Only, that's not what happened... In the end, even with the change the only thing that was really different were some visuals and a few words. So, I thought about it and I wasn't upset... I was just confused by the change. It didn't HURT the story so I it didn't hurt my love of the movie... but it still left me feeling a little off...
Until I thought about it on the way home and it suddenly clicked. Partly because of one review I read where the reviewer mentioned that someone asked him if WATCHMEN the movie was a satire of comic book MOVIES like WATCHMEN the comic was a satire of comic BOOKS. The reviewer's response was that they didn't know on first viewing, they'd have to watch it again.
I don't think that it fully does to comic book MOVIES what the original did to comic books and I don't think it could and still be as faithful an adaptation as it is. But it's still a PRODUCT of comic book movies... and the world we live in today.
The costumes in the book are typical superhero costumes made of spandex and cloth. The movie costumes are right out of comic book movies made of latex and rubber.
In the comic, Ozy's plan is to create an alien threat to unite the world. He teleports a giant squid into New York City that explodes and destroys half the population. This works perfectly for the comic. It's a huge crazy visual of a creature right out of comics that's so insane, it's awesome.
For the movie, Ozy recreates Doc Manhattan's power to destroy several cities in the US and Russia, making Doc the common enemy. This angers fans for several reasons. One, they understandably miss the squid and two, instead of Doc Manhattan leaving the galaxy because he lost his one connection to humanity, it's because he's now the "perceived" villain and his staying would ruin the plan.
But, I like this ending - not better than the comic - just for the movie. And there are a few reasons. Once again this is an adaptation of the comic book, but a product of comic movies. In a world where we make an X-Men movie where no one flies, this makes total sense. Our comic movies, though fantastical, still try to ground themselves in strange ways. There seems to always be a "too far" for them. They are willing to suspend disbelief only SO much. For the audience, we're already asking them to accept superheroes, to throw a fake giant exploding squid on that might be the too far for this movie. And I'm not arguing that having that line is GOOD - I'm just saying that it makes it fit in with the other movies in the way that WATCHMEN fit in with the other books.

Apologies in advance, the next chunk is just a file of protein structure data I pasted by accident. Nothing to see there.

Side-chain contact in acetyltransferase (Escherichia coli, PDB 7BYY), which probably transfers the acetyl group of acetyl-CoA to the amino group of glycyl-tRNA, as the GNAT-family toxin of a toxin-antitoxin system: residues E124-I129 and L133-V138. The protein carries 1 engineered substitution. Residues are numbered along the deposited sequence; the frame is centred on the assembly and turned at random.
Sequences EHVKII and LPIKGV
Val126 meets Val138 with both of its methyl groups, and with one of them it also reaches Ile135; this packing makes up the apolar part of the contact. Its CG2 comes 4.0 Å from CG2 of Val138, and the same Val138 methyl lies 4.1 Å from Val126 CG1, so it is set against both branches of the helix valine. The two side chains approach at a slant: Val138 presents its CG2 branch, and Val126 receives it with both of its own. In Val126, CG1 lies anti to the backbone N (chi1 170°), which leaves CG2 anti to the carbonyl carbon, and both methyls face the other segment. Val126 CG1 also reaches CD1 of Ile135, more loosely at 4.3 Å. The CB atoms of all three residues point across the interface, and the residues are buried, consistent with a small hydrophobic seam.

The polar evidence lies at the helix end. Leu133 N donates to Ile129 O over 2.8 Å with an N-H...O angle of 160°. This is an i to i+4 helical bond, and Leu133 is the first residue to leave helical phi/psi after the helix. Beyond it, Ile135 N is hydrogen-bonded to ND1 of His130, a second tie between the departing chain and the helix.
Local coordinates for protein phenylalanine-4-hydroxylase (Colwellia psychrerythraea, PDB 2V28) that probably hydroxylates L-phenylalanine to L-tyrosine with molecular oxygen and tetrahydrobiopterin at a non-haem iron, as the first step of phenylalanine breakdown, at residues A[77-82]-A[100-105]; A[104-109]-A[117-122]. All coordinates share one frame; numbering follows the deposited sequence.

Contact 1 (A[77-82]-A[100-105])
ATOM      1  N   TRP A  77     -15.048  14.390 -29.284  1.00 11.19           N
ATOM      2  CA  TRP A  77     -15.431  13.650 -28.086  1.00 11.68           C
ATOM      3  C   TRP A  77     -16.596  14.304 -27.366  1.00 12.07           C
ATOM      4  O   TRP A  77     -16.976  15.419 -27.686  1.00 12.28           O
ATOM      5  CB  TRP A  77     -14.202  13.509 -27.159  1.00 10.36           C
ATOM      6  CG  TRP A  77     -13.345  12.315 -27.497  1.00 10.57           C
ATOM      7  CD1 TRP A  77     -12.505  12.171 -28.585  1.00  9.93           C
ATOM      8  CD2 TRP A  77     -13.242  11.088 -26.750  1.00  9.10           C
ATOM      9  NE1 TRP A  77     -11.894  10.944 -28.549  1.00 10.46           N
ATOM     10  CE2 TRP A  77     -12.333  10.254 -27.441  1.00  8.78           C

But oddly enough, BECAUSE studios are only willing to ask their audience to suspend disbelief so far... I can toally buy Ozy doing the same thing. The people in the movie accept heroes, they accept Doc Manhattan, because they see them every day. Creating an unknown enemy - an alien creature - something totally new might be too hard for them to swallow. We live in an age of skepticism (excluding major religions). The War of the Worlds broadcast wouldn't accidentally scare people today. So the choice to unite the world against a common enemy they already know makes sense to me.
Plus, when I thought about it - as cool as the squid was... I don't think it would have succeeded as a plan. The point was to have everyone band together because of a threat - but there's a scene where a newscast explains they don't think the aliens will return. They compared the squid to a bee feeling threatened due to accidentally finding itself in our dimension and giving it's life with a final bee sting. Since America was the only country affected by the attack, and the feeling was that this might not happen again, there's no reason the comic Russians wouldn't use it as an opportunity for their gain.
By making Doc Manhattan, a very literal god-like character, the mcguffin and having it affect cities around the world.... Not only does it put everyone in equal danger, but in a danger that is always there. They KNOW what Doc is capable of and they know that he's out there watching, waiting for humanity to just give him a reason. So, it makes total sense to me that it would cow those who worshipped him and band together the governments. It's not enough to have peace, they would have to work together to be prepared for the "just in case" scenario of Doc Manhattan's possible return.
The movie wasn't perfect, of course. What movie is? But it was mostly small stuff for me. The only REAL big issue I had was with Doc Manhattan's perception of time. They explained HOW he perceived time, but not why he reacted linearly.